first_imgSolar-plus-storage projects spreading across the U.S. FacebookTwitterLinkedInEmailPrint分享S&P Global Market Intelligence ($):A new wave of solar farm development, pairing solar photovoltaics with battery storage, is accelerating across the United States, most notably in California, Hawaii, Florida and the Northeast.Roughly 40 such systems were in operation in the U.S. as of late September, combining about 533 MW of storage with 1,242 MW of solar capacity. Meanwhile, companies are developing at least another 85 co-located solar and storage projects, most of which are in the near- to medium-term planning stages or under construction, according to S&P Global Market Intelligence data. The planned projects combine 4,175 MW of storage with 8,921 MW of solar.These dynamic renewable energy assets can operate past sunset and into the hours of peak electricity demand typically served by natural gas-fired and hydroelectric generation. Adding energy storage to PV can also help reduce curtailments, or cuts of solar production during periods of midday oversupply on the grid, a growing challenge throughout California and other parts of the country, and smooth the variability of the renewable resource.The Los Angeles Department of Water and Power, or LADWP, in September approved power purchase agreements for output from the Eland Solar and Storage Center in Kern County, a planned 400 MW solar project with 200 MW to 300 MW of batteries. Under development by 8minute Solar Energy LLC, the Eland facility is billed as “the largest solar and battery energy storage system in the United States.” The contracts, pending approval from the Los Angeles City Council, have all-in prices between $30/MWh and $40/MWh, depending on battery size. That is comparable to other recently contracted solar-plus-storage projects in the West.But some of the biggest U.S. solar-plus-storage buyers are outside of California. Berkshire Hathaway Inc. affiliate NV Energy Inc., for instance, in June announced plans to add 1,190 MW of solar capacity paired with 590 MW of battery storage in Nevada. Platts Analytics has identified a recent surge in solar-plus-storage projects in the deeper development pipeline. As of September 2019, for example, the California ISO’s interconnection queue showed 23,377 MW of energy storage under consideration with solar projects on the grid operator’s transmission system. That is up from 5,965 MW in June 2018.More ($): Solar-plus-storage power plant development accelerates in the U.S.last_img read more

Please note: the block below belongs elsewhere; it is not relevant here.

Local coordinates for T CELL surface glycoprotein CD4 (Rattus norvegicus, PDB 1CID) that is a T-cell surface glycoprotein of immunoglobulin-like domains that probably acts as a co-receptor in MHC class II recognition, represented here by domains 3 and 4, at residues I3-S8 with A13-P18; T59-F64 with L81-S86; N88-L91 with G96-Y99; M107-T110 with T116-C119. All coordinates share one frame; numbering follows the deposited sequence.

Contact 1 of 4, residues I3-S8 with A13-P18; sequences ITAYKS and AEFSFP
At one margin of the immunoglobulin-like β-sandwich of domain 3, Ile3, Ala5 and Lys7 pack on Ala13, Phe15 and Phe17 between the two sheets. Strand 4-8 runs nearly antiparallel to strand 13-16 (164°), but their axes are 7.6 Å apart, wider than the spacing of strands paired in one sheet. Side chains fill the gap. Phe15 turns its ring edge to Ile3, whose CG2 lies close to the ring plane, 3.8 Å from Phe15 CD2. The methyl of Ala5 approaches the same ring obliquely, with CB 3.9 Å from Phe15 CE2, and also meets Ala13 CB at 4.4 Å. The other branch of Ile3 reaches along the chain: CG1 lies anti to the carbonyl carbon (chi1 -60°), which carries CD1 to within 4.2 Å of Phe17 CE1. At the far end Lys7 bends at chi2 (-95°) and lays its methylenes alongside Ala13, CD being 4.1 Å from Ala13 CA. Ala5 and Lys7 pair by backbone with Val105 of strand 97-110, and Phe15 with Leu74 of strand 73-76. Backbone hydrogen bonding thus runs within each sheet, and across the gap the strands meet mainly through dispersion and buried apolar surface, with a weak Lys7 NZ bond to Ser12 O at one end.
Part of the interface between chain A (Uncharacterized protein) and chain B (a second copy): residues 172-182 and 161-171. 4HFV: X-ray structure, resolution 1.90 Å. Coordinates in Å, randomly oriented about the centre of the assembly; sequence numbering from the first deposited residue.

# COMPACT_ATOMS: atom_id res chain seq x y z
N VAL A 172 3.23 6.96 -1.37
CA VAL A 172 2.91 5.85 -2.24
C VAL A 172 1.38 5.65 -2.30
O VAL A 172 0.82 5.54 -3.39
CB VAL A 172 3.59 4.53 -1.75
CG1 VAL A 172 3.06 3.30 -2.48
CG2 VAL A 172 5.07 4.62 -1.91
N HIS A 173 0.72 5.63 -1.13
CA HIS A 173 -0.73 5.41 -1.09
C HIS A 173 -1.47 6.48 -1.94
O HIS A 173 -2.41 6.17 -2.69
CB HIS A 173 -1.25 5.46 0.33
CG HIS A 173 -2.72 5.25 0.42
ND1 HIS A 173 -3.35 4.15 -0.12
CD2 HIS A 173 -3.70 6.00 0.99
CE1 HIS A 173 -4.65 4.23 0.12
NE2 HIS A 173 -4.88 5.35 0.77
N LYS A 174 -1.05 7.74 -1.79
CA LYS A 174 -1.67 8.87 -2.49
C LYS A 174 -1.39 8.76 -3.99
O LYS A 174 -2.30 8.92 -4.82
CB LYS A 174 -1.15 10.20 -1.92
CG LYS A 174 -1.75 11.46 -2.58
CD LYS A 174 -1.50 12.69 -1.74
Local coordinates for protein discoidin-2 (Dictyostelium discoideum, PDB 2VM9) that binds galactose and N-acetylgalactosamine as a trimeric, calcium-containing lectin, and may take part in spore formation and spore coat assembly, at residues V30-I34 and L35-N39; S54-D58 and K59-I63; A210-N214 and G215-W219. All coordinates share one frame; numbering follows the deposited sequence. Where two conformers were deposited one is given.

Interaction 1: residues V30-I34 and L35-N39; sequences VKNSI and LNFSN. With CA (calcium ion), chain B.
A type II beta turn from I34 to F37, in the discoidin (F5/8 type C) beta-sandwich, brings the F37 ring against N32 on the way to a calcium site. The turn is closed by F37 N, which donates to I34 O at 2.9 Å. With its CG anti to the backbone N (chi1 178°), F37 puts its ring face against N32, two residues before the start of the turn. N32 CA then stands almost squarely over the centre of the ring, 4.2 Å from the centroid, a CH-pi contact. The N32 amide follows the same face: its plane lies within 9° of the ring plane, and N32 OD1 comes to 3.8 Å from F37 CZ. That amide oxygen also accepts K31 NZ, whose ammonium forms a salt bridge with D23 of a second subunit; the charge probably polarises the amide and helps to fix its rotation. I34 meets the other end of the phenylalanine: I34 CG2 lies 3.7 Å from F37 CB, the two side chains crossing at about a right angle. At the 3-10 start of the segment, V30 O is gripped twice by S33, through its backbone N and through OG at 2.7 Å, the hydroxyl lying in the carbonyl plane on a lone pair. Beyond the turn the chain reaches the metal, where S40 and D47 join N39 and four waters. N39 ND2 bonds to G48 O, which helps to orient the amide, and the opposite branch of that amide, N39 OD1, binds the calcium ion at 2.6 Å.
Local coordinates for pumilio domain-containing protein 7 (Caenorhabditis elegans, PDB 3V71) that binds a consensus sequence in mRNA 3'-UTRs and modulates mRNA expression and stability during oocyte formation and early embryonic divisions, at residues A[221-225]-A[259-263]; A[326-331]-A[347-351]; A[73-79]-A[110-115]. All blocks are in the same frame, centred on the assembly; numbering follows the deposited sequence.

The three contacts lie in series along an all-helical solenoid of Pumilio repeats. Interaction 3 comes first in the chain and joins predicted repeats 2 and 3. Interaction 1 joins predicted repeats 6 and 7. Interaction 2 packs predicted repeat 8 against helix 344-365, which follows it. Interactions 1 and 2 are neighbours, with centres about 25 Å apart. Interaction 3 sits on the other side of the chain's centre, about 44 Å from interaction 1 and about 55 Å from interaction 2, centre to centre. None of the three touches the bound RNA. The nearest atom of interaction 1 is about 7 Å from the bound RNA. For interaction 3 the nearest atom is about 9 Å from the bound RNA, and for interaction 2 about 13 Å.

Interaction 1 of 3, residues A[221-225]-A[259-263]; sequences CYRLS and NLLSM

first_img 2SHARESShareShareSharePrintMailGooglePinterestDiggRedditStumbleuponDeliciousBufferTumblr Senate appropriators approved an FY17 Financial Services funding bill that contains no legislative riders restricting the CFPB, thus setting up a battle with the House.The Senate approved the bill on Thursday and the committee report was made public on Friday.The House version of the bill would convert the CFPB into a five-member commission; the Senate bill would not. continue reading »last_img read more